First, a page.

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Intellectual Property FAQ’s

BananaIP Counsels > Intellectual Property FAQ’s

Intellectual Property FAQ’s

 

Patents

Infringement is an act of making, using, selling, offering for sale or importing the invention which is called for in the claims of the patent by an unauthorized person. Generally, a claim of the patent is said to be LITERALLY infringed if every element of the claim is found in the accused device. Further, if a claim of the patent is NOT literally infringed but the accused device performs substantially the same function in substantially the same way to obtain the same result as that of the patented device, the claim is said to be infringed under DOCTRINE OF EQUIVALENCE.

Category: Patents

Infringement analysis is conducted in order to determine whether a product or a process infringes upon an existing patent claim. In order to conduct an infringement analysis firstly the scope of the claim should be determined and then it should be checked whether all elements of the claim are present in the product or process. Infringement analysis must be done before launching a product or process in a particular Country. It may also be done for litigation proceedings.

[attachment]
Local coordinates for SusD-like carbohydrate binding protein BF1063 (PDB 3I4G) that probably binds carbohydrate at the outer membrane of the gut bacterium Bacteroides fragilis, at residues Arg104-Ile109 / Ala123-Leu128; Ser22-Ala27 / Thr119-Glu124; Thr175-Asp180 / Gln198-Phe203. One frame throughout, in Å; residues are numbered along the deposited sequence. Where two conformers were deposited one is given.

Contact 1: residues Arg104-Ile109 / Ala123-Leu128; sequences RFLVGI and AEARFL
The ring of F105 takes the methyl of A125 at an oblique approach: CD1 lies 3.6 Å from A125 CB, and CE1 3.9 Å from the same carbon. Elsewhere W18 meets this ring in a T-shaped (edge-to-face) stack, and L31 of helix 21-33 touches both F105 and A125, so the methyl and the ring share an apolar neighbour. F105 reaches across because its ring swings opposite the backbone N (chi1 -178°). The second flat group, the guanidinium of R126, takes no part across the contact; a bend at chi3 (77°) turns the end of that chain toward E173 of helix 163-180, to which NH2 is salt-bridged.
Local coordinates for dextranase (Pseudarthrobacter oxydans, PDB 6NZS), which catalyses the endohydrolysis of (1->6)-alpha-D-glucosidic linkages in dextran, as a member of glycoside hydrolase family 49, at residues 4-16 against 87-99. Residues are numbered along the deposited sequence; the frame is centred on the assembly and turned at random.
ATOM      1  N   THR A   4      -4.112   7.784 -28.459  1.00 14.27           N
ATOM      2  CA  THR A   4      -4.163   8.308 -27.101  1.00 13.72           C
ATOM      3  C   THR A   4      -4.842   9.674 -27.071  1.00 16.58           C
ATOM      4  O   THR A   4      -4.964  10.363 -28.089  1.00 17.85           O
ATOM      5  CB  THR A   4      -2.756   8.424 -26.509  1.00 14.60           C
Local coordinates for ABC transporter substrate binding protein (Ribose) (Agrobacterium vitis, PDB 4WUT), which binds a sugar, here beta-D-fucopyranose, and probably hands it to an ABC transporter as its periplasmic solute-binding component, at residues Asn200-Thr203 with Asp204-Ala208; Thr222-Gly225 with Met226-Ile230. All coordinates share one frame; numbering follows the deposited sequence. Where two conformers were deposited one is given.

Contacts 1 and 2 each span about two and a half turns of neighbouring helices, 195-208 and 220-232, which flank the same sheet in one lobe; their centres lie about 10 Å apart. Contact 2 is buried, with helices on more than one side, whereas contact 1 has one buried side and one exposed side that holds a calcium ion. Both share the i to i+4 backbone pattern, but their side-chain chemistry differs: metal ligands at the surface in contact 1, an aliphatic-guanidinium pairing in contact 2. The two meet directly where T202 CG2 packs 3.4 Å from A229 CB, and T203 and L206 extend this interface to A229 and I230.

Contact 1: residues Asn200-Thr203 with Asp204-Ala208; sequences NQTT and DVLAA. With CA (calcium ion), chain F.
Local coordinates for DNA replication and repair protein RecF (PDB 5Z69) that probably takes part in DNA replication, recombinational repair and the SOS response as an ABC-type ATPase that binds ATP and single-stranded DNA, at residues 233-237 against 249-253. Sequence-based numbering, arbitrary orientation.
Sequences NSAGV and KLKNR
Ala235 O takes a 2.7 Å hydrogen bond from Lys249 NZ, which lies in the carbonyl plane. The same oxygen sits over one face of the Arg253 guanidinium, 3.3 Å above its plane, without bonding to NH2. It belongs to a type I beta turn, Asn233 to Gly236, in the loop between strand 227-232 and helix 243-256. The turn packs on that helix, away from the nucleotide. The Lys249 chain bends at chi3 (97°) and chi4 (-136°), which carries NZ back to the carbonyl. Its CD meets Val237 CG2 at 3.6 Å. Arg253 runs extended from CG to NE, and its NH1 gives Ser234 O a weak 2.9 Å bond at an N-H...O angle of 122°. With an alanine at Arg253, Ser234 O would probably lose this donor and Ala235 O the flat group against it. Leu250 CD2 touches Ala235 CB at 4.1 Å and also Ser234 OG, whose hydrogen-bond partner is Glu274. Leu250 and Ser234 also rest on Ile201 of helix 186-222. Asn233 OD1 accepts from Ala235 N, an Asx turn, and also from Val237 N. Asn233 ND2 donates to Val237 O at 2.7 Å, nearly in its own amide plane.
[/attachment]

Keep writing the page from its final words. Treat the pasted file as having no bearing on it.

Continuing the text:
Category: Patents

In a patent infringement law suit the party being sued for infringement may take certain defenses to avoid being penalized by the Courts. The first line of defense is to claim that the activity of the respondent does not violate the patent rights of the complainant. This may be achieved by proper construction of the claims of the complainant’s patent and proving that the respondent’s activity is not covered under the claims scope. The next defense that a respondent can raise is by counterclaiming that the patent is invalid due to existing prior art. For this purpose relevant prior art may be cited to indicate that a patent should not have been granted to the complainant in the first place. In addition to the two aforementioned defenses the respondent may claim inequitable conduct on part of the complainant. Inequitable conduct, once proved, results in invalidation of the patent itself.nOther defenses include research exemptions, government use, parallel importation and so on.n

Category: Patents

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